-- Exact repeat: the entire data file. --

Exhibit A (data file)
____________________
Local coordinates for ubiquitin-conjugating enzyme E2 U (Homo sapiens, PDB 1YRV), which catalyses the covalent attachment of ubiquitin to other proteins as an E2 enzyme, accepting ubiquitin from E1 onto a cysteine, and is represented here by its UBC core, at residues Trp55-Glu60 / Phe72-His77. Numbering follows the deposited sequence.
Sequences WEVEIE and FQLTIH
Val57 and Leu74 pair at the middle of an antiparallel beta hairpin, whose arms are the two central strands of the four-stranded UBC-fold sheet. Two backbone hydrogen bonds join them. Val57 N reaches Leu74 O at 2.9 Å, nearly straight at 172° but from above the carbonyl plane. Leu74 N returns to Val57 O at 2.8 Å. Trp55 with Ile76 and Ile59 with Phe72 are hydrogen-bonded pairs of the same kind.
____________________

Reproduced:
Local coordinates for ubiquitin-conjugating enzyme E2 U (Homo sapiens, PDB 1YRV), which catalyses the covalent attachment of ubiquitin to other proteins as an E2 enzyme, accepting ubiquitin from E1 onto a cysteine, and is represented here by its UBC core, at residues Trp55-Glu60 / Phe72-His77. Numbering follows the deposited sequence.
Sequences WEVEIE and FQLTIH
Val57 and Leu74 pair at the middle of an antiparallel beta hairpin, whose arms are the two central strands of the four-stranded UBC-fold sheet. Two backbone hydrogen bonds join them. Val57 N reaches Leu74 O at 2.9 Å, nearly straight at 172° but from above the carbonyl plane. Leu74 N returns to Val57 O at 2.8 Å. Trp55 with Ile76 and Ile59 with Phe72 are hydrogen-bonded pairs of the same kind.